Mix tapes really do help combat road rage. Let's face it - the roads are filled with bad drivers these days. Some like to tailgate, others stubbornly putter along below the speed limit in the left lane, and plenty are distracted by mobile devices, unruly children, or that sandwich they're shoving in their face. Make a playlist of some of your favorite tunes; it'll help put all the annoyances in perspective.
But listen to some A.M. radio as well. You'll hear all kinds of doomsday and conspiracy theories, revolting political ideologies, and God knows what else. You might not like it, but it'll be an education of sorts.
Indulge your children - to a point. A long road trip isn't the time to be a task master. Stop for ice cream, seek out playgrounds, and help them improve their powers of observation with games. Let them watch a movie or check out this list of apps if you'd rather have them focus on something more educational. If you prefer more old-school games, this site offers ideas for kids, toddlers and babies.
Get more miles to the gallon. To improve your car's fuel efficiency, use motor oil that is "energy conserving," take out any dead weight from your car you don't need, and keep your tires inflated to the proper pressure.
Venture off the highway. This is common sense, but it's easy to forget that the shortest distance between two points doesn't always make for the most interesting journey.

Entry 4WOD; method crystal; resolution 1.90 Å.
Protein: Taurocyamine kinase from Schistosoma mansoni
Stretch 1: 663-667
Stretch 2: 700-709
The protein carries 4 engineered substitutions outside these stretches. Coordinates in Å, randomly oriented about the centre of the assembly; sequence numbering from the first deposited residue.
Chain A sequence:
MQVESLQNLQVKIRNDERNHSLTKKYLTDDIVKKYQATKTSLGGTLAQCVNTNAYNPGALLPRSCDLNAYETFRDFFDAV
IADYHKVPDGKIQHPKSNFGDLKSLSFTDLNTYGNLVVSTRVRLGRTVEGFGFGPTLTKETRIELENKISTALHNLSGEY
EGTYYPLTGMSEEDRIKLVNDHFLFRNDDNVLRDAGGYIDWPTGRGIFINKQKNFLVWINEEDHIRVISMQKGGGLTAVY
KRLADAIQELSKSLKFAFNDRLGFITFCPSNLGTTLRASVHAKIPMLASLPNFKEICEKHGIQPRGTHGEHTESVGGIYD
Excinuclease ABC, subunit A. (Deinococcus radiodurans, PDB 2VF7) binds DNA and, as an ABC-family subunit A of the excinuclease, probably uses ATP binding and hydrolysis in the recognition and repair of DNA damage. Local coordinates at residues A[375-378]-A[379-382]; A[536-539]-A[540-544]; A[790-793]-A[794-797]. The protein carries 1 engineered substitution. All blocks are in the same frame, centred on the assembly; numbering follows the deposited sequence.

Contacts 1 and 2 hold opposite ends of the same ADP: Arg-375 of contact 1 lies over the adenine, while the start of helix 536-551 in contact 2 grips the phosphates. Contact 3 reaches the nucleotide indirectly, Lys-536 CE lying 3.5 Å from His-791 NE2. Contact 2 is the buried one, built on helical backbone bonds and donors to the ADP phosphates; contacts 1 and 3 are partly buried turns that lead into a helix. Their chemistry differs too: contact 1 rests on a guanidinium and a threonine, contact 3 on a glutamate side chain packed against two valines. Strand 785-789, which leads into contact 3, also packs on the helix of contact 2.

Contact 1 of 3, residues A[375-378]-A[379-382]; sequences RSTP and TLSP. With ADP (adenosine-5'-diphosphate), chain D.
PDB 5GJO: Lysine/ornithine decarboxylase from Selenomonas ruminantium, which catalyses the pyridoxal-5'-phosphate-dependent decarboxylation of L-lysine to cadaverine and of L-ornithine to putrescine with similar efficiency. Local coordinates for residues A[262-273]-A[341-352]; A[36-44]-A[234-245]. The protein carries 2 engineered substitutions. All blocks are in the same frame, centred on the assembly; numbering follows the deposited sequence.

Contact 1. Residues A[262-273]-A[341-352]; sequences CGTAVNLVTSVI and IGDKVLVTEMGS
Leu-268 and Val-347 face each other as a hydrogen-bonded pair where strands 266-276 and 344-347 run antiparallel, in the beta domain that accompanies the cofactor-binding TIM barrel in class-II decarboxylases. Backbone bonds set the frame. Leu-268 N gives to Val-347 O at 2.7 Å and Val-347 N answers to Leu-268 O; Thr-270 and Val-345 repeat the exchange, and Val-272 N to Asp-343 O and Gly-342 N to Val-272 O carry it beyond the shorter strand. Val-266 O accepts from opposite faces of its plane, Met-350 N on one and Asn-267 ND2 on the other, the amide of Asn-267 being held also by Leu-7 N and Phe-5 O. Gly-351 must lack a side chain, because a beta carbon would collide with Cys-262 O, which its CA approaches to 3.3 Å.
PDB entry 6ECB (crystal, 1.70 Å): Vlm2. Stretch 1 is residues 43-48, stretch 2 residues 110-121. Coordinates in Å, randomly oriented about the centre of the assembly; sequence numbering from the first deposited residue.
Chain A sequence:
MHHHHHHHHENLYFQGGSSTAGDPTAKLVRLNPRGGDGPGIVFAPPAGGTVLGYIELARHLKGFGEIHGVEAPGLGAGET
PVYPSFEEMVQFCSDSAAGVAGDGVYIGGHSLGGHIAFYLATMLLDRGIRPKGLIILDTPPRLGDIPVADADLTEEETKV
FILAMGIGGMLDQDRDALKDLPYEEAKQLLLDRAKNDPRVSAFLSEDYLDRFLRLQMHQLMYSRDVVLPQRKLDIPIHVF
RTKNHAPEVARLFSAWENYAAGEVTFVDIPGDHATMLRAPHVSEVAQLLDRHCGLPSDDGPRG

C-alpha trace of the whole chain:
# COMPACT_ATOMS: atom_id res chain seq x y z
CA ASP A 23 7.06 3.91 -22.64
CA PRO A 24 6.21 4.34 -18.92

Brake for historic districts. Have you noticed that nearly every town in America is billing itself as a historic district these days? You really have to use your imagination to feel the history in some cases, but if you don't check them out, you might miss some legitimately interesting places. And even the bogus ones are good for a laugh.
Carpool. Paying to carpool is a common way to get from one city to another in some European countries and, according to a story on NPR last week, the company that runs the biggest carpool site in Europe is about to expand their operation into the United States.
Pick up a hitchhiker - preferably one who isn't a serial killer. This might sound like a crazy idea but, according to a recent Freakonomics podcast, it isn't nearly as dangerous as you might think. Full disclosure: I only pick up hitchhikers in certain foreign countries where hitchhiking is more common than it is here. If I tried to do it in the U.S., with our two children in the car, my wife would insist that I undergo a full psychiatric evaluation.
[Images via Dave Seminara and Albertopveiga on Flickr]